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New York Statute on Restrictions and the Effect of COVID-19 Closures | Legal insurance blog for property insurance



Recently, the New York Statute of Limitations has become a hot topic of litigation. Governor Cuomo issued executive orders banning the Restrictions Ordinance, but the question has become, what is the effect of these orders? The New York Statute of Limitations is generally six years, 1 but this can be changed by contract. Many insurance policies shorten this six-year period to just twelve months.

Governor Cuomo adopted Executive Decision 202.67, which regulated the limitation period as follows:

The suspension of civil cases in Executive Decision 202.8, as modified and extended in subsequent Executive Decisions, which examined any specific time limit for initiating, filing or filing measures, notices, proposals or other procedures or procedures prescribed in state procedural law, including but not limited to family law, civil law and rules, court law, surrogate court procedure law and uniform court documents, or under any statute, local law, ordinance, decision, rule or regulation, or parts thereof, hereby no longer apply on 4 November 2020.

There are two possible effects of this order. If tolls are a real toll period, the limitation period is extended by the time it was paid for. If the effect of the order is a respite period, the time that the plaintiffs must submit their documents is extended until the end of the respite period, but no longer.

Recently, a federal court has interpreted the governor's current order to be a true toll period, extending the plaintiff's time to bring an action. 2 Another federal court refused to answer the question, noting that the decision would be submitted to the state courts. 3 Furthermore, a state court found that there are two possible interpretations of the governor's order but did not have to decide between the two because the plaintiff's applications were relevant in any of the interpretations. 4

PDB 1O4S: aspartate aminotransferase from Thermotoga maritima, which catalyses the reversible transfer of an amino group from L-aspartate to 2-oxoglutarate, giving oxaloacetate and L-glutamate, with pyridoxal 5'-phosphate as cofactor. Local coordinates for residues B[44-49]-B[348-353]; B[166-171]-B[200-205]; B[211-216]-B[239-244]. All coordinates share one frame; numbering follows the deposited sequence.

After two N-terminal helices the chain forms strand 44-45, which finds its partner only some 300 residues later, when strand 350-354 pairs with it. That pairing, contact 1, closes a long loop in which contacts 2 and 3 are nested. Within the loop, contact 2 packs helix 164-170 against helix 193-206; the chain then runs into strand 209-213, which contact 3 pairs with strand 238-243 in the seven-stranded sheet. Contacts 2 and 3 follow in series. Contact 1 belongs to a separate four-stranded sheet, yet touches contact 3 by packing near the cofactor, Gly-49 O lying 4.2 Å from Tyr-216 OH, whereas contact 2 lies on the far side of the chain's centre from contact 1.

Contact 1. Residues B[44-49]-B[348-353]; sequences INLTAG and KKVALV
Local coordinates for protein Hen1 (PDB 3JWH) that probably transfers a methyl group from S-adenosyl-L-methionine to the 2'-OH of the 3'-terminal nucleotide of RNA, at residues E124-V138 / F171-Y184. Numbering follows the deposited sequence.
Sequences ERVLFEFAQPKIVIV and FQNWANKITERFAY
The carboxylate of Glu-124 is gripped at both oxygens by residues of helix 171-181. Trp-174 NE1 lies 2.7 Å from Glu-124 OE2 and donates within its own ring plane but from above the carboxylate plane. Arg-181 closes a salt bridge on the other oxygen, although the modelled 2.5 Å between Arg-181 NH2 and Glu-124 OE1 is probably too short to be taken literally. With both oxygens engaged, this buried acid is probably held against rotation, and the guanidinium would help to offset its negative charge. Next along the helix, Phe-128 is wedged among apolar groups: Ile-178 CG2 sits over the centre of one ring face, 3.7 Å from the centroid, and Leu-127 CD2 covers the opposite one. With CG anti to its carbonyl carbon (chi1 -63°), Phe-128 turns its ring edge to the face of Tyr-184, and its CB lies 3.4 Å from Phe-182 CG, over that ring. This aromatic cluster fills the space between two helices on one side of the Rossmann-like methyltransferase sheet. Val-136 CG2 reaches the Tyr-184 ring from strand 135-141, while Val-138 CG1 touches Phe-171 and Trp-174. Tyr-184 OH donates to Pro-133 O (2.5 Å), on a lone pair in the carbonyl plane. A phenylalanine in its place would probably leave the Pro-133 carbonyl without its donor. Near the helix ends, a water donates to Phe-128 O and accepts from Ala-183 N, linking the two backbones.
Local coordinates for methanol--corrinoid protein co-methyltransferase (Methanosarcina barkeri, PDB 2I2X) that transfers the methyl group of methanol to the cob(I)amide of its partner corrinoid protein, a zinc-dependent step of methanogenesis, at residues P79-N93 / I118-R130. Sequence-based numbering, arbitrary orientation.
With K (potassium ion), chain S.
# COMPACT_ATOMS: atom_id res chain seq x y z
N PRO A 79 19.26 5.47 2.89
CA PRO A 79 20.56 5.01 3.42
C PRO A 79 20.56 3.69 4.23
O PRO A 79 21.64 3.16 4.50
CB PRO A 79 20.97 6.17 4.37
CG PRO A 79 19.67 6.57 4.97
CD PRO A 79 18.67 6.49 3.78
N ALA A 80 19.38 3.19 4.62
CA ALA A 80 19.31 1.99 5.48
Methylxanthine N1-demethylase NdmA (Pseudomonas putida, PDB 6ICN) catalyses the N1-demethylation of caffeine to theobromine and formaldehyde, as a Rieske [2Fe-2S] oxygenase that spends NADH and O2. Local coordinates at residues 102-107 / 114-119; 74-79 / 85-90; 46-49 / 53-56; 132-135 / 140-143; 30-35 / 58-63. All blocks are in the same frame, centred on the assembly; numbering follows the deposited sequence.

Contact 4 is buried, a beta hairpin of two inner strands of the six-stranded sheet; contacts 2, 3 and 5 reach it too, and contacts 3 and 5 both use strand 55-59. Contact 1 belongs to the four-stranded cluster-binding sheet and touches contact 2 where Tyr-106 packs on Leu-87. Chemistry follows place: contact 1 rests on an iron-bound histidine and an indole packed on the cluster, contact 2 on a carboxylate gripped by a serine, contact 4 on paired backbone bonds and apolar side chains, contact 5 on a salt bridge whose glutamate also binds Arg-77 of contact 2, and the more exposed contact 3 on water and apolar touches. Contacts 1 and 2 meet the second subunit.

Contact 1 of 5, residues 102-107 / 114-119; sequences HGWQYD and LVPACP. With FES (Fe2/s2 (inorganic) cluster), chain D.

Historical courts, however, interpreted previous executive decisions related to September 1

1 and Hurricane Sandy as "respite periods" rather than "blanket charges." In Scheja v Sosa for example, the Second Chamber held that the executive decisions after 11 September gave the plaintiff "whose limitation period expired between 11 September 2001 and 8 November 2001… A time limit of up to 8 November. 2001 5 The Court rejected the argument that the enforcement order was applied to disputes with limitation periods which expired outside the narrow range, such as the plaintiff, who had to take action by February 2002, long after on November 8, 2001, with the repeal of the suspension, but filed in March 2002. Similarly, after Hurricane Sandy, the courts interpreted Governor Cuomo's executive order as repeal rather than payment of the restrictions. 6

In support of finding that Governor Cuomo's current order is an actual toll rather than a grace period, the COVID language used the word to ll. Earlier orders, Post 911 and Hurricane Sandy, used the word suspend. There are legally significant differences between the words "cancel" and "toll". 7 Governor Cuomo's word change seems intentional and intentional.

In summary, there are two reasonable interpretations of Governor Cuomo's order, either an actual toll or a suspension / respite period only. It is extremely important that the plaintiff's lawyer does not risk it and has his cases submitted within the statute of limitations.
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1 NY CPLR 213 (2).
2 Foy v. State No. 135085, 2021 WL 866035 (NY Ct. Cl. February 16, 2021).
3 Lopez-Motherway v. City of Long Beach No. 2: 20-CV-5652 (BMC), 2021 WL 965158, at * 9 (EDNY March 15, 2021).
4 Morse v. Lovelive TV US, Inc. 69 Other. 3d 1224 (A), 135 NYS3d 629 (NY Sup. Ct. 2020).
5 Scheja v. Sosa 4 AD3d 410, 411-412 (2d Dep & # 39; t. 2004)
6 Se Williams v. MTA Bus Co. 44 Other. 3d 673, 684-85 (Sup. Ct., NY Cty. 2014) (claiming that the suspension from 26 October 2012 to 25 December 2012 did not apply to a measure with a limitation period expiring in August 2013). [19659009] 7 See EO 52 (October 26, 2012).


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